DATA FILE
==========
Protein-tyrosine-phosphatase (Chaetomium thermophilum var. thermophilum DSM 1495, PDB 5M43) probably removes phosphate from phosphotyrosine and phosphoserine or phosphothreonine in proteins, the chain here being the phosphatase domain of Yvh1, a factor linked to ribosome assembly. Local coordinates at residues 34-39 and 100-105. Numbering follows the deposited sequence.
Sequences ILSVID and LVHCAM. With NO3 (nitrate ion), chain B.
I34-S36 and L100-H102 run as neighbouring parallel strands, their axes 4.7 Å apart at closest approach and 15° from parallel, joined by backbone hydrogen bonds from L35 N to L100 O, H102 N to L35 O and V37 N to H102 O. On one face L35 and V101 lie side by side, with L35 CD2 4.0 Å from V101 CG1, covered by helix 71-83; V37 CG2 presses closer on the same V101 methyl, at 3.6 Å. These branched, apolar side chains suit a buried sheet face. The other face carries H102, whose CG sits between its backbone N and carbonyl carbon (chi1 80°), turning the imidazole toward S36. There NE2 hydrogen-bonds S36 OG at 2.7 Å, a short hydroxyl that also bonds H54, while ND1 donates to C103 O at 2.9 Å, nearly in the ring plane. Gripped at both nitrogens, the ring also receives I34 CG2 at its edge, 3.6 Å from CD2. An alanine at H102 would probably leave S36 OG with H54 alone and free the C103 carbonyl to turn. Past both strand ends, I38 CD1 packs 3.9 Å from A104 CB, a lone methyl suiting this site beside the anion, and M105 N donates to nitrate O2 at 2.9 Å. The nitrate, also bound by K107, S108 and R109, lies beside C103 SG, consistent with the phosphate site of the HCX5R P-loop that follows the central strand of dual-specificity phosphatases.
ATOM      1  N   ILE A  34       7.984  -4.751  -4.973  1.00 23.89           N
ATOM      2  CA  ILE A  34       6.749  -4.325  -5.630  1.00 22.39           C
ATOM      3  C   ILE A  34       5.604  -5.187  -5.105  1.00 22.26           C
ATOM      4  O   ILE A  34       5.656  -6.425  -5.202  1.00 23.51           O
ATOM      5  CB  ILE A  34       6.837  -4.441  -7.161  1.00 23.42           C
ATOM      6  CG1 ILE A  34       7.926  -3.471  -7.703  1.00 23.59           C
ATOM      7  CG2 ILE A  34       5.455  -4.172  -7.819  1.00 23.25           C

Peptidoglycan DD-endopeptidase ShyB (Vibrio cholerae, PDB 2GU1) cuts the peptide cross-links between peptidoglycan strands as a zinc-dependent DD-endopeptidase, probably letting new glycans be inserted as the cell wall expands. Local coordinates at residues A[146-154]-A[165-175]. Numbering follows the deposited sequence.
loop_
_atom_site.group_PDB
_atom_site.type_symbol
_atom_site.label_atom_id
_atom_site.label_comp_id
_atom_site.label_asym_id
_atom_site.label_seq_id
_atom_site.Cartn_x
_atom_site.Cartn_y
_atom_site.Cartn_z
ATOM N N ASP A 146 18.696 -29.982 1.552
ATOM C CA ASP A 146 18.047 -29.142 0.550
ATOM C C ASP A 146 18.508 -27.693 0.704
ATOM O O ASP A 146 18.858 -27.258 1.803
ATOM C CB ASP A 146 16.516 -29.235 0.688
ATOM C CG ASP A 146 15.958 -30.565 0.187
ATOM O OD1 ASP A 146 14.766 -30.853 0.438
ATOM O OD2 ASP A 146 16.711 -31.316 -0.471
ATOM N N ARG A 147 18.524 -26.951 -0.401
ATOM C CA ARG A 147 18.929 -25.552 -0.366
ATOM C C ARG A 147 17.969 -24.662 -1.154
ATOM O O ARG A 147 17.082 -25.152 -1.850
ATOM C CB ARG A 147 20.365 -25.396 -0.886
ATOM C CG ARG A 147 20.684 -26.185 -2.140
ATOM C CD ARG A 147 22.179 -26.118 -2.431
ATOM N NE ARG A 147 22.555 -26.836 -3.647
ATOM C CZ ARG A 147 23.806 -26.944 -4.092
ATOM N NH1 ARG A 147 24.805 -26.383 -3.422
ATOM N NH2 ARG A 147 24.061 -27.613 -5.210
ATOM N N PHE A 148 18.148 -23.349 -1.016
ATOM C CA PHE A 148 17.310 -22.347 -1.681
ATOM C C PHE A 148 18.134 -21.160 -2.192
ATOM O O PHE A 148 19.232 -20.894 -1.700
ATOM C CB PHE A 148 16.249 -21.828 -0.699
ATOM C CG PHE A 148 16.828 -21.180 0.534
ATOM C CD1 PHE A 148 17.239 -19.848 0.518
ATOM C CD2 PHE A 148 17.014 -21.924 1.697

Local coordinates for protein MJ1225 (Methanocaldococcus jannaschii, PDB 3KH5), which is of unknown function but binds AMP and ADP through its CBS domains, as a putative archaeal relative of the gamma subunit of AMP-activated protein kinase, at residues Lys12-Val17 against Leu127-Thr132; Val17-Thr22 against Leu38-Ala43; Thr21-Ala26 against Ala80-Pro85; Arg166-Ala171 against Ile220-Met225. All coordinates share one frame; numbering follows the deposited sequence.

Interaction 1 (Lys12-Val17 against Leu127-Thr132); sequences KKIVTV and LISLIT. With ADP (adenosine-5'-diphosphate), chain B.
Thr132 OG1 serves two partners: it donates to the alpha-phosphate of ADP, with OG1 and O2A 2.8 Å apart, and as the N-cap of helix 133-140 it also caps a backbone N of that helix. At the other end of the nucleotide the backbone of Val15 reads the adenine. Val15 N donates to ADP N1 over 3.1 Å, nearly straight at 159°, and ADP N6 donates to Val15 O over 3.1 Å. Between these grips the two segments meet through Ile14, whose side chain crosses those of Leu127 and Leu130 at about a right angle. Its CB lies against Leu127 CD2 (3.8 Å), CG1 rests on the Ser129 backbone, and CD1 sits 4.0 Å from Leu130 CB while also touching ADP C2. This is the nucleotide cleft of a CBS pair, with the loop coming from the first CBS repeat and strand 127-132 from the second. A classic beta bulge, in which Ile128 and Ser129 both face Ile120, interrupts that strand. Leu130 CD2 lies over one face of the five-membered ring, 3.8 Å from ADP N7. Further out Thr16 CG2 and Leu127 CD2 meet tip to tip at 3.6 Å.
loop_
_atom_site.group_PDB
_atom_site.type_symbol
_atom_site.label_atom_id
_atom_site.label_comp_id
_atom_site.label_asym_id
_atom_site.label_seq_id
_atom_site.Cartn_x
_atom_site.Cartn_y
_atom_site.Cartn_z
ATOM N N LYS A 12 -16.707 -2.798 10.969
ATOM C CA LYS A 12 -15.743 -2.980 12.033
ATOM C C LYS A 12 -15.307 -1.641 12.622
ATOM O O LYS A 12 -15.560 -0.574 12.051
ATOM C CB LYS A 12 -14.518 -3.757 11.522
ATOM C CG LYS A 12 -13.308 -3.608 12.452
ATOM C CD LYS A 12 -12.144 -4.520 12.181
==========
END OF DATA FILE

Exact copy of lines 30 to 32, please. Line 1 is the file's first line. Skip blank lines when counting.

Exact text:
ATOM N N ARG A 147 18.524 -26.951 -0.401
ATOM C CA ARG A 147 18.929 -25.552 -0.366
ATOM C C ARG A 147 17.969 -24.662 -1.154